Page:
Teens Eating Their Way to Heart Disease
Jim LiebeltJim is Senior Writer, Editor and Researcher for the HomeWord Center for Youth and Family at Azusa Pacific University. Jim has over 25 years of experience as a youth and family ministry specialist, and has been on the HomeWord staff since 1998. He has served over the years as a pastor, author, youth ministry trainer, adjunct college instructor and speaker. Jim’s culture blog and parenting articles appear on HomeWord.com. Jim is a contributing author of culture and parenting articles to Crosswalk.com. Jim and his wife Jenny live in Olympia, WA.
- 2013 Apr 04
According to a new study from the American Heart Association (AHA), a whopping 80 percent of American teenagers are eating foods that will make them prime candidates for heart disease.
The study’s researchers found teens in the U.S. are eating too much fat, salt and sugar and not eating enough fruits and vegetables.
Only one percent of the teenage participants in the study consumed what the AHA considers a perfectly healthy diet. And to make matters worse, they don’t exercise enough, said study leader Christina Shay from the University of Oklahoma Health Sciences Center.
Physicians and the AHA are concerned because teenagers tend to get away with eating the wrong foods, especially since their young bodies are still growing. Indeed, many parents look the other way when it comes to their teenager’s poor eating habits, making excuses that they’re just teenagers who are going through a growth spurt.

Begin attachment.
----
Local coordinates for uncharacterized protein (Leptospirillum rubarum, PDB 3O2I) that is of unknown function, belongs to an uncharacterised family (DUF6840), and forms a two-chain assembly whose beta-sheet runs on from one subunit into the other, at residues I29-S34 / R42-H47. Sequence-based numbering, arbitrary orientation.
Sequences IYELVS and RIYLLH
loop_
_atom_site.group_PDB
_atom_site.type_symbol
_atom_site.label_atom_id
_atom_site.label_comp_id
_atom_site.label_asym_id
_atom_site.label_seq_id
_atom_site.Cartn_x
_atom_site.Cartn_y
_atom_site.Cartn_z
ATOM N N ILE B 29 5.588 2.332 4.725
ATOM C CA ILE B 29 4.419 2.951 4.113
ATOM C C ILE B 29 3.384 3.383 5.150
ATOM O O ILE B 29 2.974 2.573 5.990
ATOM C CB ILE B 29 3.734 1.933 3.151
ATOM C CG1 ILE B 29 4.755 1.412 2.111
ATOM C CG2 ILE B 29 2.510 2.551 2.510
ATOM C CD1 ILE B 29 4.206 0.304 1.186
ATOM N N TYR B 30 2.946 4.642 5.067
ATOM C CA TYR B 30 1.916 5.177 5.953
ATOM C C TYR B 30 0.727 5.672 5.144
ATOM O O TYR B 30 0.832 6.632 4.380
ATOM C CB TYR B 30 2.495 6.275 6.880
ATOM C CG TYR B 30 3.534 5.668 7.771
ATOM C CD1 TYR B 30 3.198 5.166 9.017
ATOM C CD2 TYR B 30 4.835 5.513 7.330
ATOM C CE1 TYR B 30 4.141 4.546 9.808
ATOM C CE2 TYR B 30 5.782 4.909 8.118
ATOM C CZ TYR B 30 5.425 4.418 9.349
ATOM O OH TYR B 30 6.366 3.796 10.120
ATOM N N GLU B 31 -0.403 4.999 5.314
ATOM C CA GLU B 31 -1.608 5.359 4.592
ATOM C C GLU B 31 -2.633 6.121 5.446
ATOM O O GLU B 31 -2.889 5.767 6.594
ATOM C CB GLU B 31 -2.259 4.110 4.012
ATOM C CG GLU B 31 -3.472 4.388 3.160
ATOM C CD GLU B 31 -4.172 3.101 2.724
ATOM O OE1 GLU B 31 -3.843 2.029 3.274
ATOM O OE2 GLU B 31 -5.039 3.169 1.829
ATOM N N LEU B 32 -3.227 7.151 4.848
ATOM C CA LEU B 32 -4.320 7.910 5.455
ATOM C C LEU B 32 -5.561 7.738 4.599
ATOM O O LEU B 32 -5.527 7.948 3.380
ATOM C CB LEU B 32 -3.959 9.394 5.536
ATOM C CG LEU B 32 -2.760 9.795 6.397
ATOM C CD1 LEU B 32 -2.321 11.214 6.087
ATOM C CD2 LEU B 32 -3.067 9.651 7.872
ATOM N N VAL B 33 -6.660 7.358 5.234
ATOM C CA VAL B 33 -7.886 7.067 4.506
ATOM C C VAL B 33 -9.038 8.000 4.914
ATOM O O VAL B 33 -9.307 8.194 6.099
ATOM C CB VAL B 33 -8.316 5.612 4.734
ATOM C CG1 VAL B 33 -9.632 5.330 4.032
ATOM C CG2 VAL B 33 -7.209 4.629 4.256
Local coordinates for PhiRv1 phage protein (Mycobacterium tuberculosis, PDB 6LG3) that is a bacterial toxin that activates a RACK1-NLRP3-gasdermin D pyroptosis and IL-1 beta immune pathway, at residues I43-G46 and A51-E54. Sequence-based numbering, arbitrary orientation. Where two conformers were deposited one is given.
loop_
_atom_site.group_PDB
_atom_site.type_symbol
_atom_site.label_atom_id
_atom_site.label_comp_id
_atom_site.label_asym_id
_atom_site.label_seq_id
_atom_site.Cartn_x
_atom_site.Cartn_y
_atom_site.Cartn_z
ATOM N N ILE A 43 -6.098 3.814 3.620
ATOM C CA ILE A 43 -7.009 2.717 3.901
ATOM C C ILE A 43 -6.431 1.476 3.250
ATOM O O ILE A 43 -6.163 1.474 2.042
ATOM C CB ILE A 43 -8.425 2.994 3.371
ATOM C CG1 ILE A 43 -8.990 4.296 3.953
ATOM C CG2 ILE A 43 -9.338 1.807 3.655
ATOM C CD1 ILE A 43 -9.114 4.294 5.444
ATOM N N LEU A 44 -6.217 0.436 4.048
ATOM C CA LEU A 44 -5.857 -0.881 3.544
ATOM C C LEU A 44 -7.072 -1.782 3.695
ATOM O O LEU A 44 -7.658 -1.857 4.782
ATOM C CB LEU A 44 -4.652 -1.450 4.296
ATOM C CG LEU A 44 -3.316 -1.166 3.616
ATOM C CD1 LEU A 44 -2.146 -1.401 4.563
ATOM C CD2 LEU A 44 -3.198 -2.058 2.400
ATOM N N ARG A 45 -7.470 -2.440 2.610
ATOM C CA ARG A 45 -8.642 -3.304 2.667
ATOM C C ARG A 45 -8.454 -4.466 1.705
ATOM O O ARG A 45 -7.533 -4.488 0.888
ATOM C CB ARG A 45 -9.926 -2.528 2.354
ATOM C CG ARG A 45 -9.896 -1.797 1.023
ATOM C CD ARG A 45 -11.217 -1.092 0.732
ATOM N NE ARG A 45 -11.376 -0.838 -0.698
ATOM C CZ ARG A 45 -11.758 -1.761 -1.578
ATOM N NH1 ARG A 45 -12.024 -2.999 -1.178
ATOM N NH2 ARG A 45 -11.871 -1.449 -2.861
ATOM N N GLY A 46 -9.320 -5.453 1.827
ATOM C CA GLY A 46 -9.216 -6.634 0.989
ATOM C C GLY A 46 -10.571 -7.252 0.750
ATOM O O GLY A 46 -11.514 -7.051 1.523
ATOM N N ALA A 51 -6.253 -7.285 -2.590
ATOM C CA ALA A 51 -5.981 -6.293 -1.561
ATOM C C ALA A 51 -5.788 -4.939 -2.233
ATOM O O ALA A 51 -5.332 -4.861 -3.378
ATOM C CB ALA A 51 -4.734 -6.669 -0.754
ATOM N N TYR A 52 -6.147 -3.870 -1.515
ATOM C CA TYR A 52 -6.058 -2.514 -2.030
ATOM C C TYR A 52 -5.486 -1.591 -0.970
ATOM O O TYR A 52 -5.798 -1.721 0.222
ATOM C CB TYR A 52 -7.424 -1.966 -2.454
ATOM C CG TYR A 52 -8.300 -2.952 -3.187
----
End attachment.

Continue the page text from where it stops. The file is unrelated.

The problem, however, is that growth spurt may turn into the growth of something unwanted – like a growing girth that leads to the accumulation of fatty deposits inside their arteries. And that, in turn, can lead to obesity – one of the major contributors to heart disease and other health problems.
“Autopsy findings reported more than a century ago identified fatty streaks in the large arteries of children as young as 6 years of age,” Shay’s team wrote in their report, published in the journal Circulation. Indeed, more recent studies have found actual evidence of early heart disease in children.